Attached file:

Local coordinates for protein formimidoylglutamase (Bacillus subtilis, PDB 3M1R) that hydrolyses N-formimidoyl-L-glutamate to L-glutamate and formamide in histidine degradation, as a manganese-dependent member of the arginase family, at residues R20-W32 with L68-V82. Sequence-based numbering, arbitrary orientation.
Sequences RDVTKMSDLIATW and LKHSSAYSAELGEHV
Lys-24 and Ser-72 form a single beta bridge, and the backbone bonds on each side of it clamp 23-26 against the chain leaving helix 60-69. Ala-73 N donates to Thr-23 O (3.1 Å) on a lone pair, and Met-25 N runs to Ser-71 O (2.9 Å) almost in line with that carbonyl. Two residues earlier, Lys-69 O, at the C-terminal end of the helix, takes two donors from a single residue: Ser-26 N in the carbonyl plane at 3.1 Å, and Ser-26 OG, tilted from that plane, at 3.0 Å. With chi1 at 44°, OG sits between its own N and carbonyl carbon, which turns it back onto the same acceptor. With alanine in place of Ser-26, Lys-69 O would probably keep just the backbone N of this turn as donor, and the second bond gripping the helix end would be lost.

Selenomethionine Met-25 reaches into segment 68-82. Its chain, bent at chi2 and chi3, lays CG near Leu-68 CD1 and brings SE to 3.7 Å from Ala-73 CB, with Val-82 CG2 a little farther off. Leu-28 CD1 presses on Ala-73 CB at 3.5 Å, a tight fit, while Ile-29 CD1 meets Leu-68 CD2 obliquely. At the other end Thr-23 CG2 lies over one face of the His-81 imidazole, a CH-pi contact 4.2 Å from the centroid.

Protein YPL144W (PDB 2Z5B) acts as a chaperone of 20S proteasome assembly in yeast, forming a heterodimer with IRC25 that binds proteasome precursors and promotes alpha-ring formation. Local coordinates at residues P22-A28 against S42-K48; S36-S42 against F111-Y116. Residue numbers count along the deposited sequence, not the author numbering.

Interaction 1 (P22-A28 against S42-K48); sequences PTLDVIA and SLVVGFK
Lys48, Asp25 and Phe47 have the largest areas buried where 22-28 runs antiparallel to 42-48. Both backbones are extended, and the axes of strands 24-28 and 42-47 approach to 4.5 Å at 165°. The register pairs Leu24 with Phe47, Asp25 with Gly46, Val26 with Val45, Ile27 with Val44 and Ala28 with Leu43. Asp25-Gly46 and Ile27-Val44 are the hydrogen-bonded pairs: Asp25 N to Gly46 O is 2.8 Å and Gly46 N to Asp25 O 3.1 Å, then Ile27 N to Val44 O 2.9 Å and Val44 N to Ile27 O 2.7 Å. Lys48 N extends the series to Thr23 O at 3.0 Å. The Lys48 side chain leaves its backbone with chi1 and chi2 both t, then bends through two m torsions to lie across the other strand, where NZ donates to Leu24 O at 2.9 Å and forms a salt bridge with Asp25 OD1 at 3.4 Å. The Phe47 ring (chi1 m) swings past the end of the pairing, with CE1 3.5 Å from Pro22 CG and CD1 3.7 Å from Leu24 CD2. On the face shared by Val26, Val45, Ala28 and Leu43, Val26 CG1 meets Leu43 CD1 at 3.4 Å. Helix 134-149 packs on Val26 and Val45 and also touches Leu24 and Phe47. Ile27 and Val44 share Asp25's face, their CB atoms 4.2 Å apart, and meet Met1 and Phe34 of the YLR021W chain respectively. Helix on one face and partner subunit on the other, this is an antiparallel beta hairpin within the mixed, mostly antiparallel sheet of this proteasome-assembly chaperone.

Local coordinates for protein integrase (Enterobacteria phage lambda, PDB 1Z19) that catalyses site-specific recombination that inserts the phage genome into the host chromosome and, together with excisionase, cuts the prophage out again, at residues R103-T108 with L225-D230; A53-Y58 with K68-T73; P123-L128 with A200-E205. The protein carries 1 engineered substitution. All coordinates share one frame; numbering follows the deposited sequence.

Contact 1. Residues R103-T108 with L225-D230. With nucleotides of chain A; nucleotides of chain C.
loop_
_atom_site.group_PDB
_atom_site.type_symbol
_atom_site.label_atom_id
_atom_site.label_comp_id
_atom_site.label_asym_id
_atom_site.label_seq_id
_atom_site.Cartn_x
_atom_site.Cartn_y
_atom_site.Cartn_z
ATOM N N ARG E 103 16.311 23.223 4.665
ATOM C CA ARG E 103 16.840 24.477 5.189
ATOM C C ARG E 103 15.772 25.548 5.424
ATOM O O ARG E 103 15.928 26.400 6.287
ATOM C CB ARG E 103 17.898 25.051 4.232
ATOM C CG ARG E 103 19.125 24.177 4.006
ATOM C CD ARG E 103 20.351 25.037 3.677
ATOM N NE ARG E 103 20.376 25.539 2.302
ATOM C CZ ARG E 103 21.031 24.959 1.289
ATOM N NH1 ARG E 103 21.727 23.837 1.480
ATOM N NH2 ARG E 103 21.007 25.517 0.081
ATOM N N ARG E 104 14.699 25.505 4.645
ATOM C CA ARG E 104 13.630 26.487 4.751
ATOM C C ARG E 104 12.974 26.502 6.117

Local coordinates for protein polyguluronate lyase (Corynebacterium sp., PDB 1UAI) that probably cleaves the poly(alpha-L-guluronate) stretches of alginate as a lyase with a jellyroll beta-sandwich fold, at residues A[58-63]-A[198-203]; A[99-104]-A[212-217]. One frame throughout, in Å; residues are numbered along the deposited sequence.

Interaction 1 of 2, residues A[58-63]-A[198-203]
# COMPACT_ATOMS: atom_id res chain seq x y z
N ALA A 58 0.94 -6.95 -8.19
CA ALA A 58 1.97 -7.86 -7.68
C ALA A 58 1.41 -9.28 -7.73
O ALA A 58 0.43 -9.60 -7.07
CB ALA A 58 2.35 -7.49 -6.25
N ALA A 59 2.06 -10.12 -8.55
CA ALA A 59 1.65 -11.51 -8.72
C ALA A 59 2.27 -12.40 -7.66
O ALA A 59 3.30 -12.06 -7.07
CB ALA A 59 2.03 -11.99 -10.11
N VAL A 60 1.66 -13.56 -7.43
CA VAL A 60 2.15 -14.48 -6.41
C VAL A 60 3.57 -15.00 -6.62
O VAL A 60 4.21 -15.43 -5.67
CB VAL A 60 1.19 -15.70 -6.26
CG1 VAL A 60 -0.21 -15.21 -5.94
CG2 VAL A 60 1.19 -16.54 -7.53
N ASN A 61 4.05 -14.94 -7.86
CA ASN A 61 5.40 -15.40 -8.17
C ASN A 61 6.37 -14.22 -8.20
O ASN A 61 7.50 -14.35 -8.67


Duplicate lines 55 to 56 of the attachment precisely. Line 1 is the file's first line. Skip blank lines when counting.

CA ASN A 61 5.40 -15.40 -8.17
C ASN A 61 6.37 -14.22 -8.20